Muhammad: The Last Prophet will premiere in cinemas in 37 US and Canadian cities for one week from 14 November on Eid al-Fitr - a Muslim holiday marking the end of fasting in the month of Ramadan.
Usama Jamal, president of the film's distributing company Fine Media Group, said it was an irony that Americans would be able to watch the US-produced movie after much of the world had already seen it.
It was completed just before the September 11 attacks on the United States by the al-Qaida network headed by Usama bin Ladin.
"The film was scheduled to be released in the United States around 2002 but [was put off] because it was just after September 11 and people were not in the mood to go to the movies," Jamal said.
The 90-minute film that chronicles the early life and teachings of Islam's Prophet Muhammad was produced for Badr International by RichCrest Animation Studios, the creators of animated classics such as The King and I, and The Fox and the Hound.
Because of Islamic traditions prohibiting the visual representation of religious figures, no images of Prophet Muhammad appear in the film.
The Council on American Islamic Relations, America's largest Islamic civil liberties group, said the movie was an excellent opportunity for parents and children of all faiths "to learn more about a historic figure like Prophet Mohammed and events that shaped today's world".
"The movie is especially relevant in the current time when so much of the media presentations of Muslims and Muslim life is so negative"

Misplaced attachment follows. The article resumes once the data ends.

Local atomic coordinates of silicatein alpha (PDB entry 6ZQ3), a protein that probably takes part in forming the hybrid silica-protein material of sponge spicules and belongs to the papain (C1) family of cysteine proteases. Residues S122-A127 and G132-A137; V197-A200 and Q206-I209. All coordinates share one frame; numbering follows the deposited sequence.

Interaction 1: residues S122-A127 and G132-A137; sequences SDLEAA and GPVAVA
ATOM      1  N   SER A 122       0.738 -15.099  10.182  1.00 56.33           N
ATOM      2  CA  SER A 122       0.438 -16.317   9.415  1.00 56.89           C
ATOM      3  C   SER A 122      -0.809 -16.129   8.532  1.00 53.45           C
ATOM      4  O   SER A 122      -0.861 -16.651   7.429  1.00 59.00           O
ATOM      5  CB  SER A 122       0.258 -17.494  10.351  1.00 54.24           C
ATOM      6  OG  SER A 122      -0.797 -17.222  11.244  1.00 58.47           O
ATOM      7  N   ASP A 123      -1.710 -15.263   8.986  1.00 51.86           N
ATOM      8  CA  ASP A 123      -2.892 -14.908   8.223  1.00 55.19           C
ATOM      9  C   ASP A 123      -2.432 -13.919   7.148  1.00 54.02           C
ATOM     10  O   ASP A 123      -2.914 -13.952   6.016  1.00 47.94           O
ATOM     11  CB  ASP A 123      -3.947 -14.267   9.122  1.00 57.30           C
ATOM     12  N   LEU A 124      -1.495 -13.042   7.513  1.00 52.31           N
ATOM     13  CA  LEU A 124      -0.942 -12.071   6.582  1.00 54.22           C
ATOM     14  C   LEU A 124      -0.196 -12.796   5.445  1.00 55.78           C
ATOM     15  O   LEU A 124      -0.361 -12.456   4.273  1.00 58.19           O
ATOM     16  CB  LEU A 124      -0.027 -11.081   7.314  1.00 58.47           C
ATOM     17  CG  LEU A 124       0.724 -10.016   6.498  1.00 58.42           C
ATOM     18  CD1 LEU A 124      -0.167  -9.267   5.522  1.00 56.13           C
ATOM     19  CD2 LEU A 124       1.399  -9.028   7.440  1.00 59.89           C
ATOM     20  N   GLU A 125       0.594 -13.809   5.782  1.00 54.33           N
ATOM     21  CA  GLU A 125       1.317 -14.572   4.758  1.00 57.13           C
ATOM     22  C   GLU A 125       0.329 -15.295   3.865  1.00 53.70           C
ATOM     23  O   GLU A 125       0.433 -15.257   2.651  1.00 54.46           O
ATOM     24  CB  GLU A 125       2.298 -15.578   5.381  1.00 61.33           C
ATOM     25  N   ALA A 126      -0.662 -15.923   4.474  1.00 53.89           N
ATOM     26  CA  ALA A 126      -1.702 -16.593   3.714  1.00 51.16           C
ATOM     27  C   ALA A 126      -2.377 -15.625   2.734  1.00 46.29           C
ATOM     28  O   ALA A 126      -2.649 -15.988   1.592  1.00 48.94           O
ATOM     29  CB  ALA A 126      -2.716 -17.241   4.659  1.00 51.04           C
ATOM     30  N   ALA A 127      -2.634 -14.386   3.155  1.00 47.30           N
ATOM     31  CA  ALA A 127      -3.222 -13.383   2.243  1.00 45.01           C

John Voll, director of Georgetown University's Centre for Muslim-Christian Understanding
"It addresses the needs of the post-9/11 climate and is a creative and non-political way for the people to know about the history of Islam and the prophet's message," council spokeswoman Rabiah Ahmad said.
John Voll, director of Georgetown University's Centre for Muslim-Christian Understanding, said: "The movie is especially relevant in the current time when so much of the media presentations of Muslims and Muslim life is so negative.
"And this provides an alternative perspective," said Voll, among a group of academics consulted about the movie, budgeted at more than $10 million.
Voll, a Christian who grew up in the Midwest and whose father was a Methodist minister, said the movie could assist the Muslim community itself in its continuing education, and provide a resource for educators in general.